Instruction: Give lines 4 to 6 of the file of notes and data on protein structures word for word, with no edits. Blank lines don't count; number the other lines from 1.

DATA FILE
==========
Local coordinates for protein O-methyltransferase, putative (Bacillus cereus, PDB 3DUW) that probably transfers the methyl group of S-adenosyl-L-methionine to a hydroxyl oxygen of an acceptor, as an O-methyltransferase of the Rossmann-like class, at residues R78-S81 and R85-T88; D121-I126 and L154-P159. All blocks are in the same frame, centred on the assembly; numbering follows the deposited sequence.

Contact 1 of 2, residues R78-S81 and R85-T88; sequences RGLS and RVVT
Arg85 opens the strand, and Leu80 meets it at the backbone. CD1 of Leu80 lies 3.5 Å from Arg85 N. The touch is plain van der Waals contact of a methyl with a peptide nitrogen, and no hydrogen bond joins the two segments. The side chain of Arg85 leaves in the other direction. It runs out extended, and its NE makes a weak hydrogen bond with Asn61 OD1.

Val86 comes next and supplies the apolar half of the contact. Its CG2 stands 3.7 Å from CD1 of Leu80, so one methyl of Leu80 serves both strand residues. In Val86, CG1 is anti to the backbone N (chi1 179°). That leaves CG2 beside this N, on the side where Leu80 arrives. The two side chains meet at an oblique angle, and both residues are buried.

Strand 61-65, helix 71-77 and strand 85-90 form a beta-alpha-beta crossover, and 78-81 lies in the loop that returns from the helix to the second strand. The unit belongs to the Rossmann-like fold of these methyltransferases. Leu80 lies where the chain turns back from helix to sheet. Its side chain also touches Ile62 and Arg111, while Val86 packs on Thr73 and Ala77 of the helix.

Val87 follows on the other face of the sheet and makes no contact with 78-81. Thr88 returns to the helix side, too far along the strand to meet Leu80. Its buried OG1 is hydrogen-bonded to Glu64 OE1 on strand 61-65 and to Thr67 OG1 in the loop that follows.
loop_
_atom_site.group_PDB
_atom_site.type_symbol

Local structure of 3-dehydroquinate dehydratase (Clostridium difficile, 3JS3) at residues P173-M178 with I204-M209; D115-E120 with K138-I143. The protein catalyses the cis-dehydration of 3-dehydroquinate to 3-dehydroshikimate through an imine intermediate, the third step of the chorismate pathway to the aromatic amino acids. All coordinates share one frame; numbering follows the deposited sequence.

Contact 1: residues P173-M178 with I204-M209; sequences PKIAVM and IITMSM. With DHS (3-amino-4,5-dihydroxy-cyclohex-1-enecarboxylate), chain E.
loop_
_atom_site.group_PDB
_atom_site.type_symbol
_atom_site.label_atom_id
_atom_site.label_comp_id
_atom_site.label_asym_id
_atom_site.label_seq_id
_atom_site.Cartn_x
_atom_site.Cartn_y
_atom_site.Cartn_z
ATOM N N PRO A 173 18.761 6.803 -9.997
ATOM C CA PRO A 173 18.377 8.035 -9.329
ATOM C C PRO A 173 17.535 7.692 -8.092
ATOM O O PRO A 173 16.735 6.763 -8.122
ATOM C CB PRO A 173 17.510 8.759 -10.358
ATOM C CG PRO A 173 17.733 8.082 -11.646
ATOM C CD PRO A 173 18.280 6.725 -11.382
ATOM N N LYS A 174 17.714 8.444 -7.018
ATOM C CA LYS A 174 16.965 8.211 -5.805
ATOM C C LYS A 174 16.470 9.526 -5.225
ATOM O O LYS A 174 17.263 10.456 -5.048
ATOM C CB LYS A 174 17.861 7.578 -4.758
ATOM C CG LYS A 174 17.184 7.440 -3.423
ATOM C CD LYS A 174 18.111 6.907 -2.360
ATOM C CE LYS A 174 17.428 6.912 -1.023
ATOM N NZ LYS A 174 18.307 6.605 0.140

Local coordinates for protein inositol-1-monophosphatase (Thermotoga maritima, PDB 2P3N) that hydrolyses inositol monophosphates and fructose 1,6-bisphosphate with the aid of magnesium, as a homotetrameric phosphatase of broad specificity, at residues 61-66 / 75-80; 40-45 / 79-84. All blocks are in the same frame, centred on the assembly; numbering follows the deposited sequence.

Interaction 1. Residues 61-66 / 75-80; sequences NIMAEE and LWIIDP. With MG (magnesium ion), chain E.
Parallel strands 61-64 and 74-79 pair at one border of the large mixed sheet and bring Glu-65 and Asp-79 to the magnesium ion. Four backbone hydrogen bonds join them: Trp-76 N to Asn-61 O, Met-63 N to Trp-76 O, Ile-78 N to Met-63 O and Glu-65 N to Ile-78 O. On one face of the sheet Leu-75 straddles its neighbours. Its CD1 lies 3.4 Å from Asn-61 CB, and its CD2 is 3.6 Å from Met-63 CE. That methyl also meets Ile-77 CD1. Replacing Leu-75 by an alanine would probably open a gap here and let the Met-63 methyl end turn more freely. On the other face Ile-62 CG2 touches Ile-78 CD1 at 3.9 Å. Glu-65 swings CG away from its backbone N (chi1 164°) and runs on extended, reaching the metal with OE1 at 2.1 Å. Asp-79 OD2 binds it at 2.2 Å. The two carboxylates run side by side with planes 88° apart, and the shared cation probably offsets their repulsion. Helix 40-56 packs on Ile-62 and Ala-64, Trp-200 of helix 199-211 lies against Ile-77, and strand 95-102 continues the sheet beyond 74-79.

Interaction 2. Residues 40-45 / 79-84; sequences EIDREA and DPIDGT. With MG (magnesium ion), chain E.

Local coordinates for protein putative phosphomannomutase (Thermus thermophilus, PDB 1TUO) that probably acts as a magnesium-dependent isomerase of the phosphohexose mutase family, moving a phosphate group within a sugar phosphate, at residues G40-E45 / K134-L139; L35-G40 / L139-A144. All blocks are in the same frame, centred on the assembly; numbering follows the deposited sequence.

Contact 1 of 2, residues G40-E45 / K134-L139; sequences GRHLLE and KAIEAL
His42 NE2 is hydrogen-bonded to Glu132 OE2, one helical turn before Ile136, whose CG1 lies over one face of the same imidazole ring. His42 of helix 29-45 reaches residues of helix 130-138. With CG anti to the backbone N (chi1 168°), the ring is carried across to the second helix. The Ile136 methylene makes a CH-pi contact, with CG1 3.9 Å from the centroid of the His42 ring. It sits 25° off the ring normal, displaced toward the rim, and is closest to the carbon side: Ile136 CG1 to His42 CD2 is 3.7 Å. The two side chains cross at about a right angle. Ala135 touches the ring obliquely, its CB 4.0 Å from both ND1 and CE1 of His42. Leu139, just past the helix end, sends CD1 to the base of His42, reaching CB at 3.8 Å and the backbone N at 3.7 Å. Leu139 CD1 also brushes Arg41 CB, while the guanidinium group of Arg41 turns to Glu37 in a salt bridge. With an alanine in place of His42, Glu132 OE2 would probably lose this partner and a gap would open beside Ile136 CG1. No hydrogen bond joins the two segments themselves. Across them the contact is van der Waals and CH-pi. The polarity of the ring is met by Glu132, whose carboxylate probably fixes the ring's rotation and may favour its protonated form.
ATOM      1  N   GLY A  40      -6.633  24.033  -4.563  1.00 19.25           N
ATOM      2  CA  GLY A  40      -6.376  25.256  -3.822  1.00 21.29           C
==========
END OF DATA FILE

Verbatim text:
Val86 comes next and supplies the apolar half of the contact. Its CG2 stands 3.7 Å from CD1 of Leu80, so one methyl of Leu80 serves both strand residues. In Val86, CG1 is anti to the backbone N (chi1 179°). That leaves CG2 beside this N, on the side where Leu80 arrives. The two side chains meet at an oblique angle, and both residues are buried.

Strand 61-65, helix 71-77 and strand 85-90 form a beta-alpha-beta crossover, and 78-81 lies in the loop that returns from the helix to the second strand. The unit belongs to the Rossmann-like fold of these methyltransferases. Leu80 lies where the chain turns back from helix to sheet. Its side chain also touches Ile62 and Arg111, while Val86 packs on Thr73 and Ala77 of the helix.

Val87 follows on the other face of the sheet and makes no contact with 78-81. Thr88 returns to the helix side, too far along the strand to meet Leu80. Its buried OG1 is hydrogen-bonded to Glu64 OE1 on strand 61-65 and to Thr67 OG1 in the loop that follows.